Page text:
“We’re 53 guys,” Zach Ertz said, on the field. “They may have a better player every now and then when we step on the field. We have 53 guys that love playing for one another, that love to compete, and that’s all this thing is about. Football is a game, a game that we love, and every time we step on that field I think you can tell how much we love playing with one another, and how much we love the game.”
So all these storylines came to life for the NFL on Sunday, and were attached to all the drama anyone could handle. After trailing all night, the Patriots took a 33-32 lead with 9:26 left on a spectacular four-yard touchdown catch by Rob Gronkowski. That’s where many opponents of New England—which had trailed by double-digits in the playoffs four times since 2014, and won all four games—crumble. Instead, Foles drove the Eagles 75 yards, converting a third-and-6 and a fourth-and-1 on throws to Ertz along the way.
Ertz’s 11-yard touchdown on a third-and-7 capped the game-winning drive, and when I asked Ertz afterwards if he thought Foles was capable of pulling off the two-game stretch he just did, an honest answer came back. “Yeah, I don’t know about this good,” he responded. “Man, he was balling.”
And then, fittingly, the Eagles’ depth showed up one more time. Because Philly is so loaded on its defensive front, Graham has played more as an inside rusher this year. So on a second-and-2 with 2:16 left, Patriots guard Joe Thuney and center David Andrews doubled Philly star Fletcher Cox, leaving Graham singled up and able to use his athleticism to burn past guard Shaq Mason.
“He’s been a great inside rusher all year,” said Long. “He’s been a hell of an outside rusher, but with the group we have this year, he’s moved around and he’s been able to rush inside and out. I’m so happy for him, so proud of him.”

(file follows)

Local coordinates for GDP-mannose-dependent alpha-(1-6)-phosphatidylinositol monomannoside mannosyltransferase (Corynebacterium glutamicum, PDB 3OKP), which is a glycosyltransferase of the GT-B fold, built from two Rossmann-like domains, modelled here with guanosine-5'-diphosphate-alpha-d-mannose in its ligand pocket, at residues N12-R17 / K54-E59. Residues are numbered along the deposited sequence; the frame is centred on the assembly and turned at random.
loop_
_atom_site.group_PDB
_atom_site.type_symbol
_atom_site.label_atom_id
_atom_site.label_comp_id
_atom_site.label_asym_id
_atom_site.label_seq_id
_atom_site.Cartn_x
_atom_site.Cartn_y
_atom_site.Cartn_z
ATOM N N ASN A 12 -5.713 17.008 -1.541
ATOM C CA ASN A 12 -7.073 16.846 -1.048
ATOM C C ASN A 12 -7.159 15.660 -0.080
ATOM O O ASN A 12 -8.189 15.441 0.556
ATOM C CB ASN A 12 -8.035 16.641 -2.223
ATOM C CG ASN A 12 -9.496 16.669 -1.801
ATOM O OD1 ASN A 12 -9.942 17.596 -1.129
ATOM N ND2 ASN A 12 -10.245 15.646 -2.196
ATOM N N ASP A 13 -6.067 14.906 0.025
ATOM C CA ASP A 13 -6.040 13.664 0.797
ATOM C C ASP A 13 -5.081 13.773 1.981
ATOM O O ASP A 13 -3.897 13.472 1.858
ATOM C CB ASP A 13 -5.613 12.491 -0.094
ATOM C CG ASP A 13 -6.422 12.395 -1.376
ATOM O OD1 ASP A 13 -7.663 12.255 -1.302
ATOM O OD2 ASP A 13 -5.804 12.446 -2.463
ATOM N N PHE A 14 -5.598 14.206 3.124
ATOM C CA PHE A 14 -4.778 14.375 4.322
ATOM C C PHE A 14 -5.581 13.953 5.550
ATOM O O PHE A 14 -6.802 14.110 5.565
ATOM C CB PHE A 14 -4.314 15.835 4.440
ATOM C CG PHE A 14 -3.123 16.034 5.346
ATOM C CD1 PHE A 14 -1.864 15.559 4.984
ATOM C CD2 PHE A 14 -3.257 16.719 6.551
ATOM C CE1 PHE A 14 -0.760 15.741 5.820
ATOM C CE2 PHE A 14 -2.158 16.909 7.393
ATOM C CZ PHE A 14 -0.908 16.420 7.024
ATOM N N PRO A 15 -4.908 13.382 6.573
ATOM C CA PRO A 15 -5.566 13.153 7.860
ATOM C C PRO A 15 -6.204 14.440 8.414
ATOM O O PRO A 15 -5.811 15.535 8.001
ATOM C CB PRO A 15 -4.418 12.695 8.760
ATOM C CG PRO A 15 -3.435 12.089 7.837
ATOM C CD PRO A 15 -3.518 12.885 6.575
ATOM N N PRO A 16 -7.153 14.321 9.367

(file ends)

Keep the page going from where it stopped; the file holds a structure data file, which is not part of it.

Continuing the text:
Long then explained that after a frustrating night, it was the Eagles defense’s willingness to stay after it that made all the difference against Brady and Co.
“He’s the greatest of all-time, but we just had to beat him once,” Long said. “At the end of the day, this is a team. He sliced us up, seven-man protection, getting the ball out. We kept faith in our rushers, and we knew we’d eventually have to take shots. At the end of the game, on those two possessions, he had to get the ball downfield, we kept pounding the rock. And it broke.”
So if it seems like we just went through a lot of seminal points in the game, that’s because this Super Bowl had a lot of them. Big plays. Drama. A David vs. Goliath quarterback matchup. And ultimately, an epic upset.
The NFL has been through a lot this year. The season started with the anthem protests, the associated Colin Kaepernick story, and Donald Trump subsequently involving himself. From there, a power struggle among owners ensued. Meanwhile, the Ezekiel Elliott saga droned on, a Patriots drama cropped up, ratings fell, and shaky officiating and the handling of concussions made headlines.
Conversely, Sunday was a reminder of what the NFL can be. That the sport is capable of producing moments like these explain how the league got to the mountaintop in the first place, and is a sure thing to stay there for the foreseeable future, warts and all. And why, while we might bitch and moan about it from time to time, we can’t help but keep coming back for more.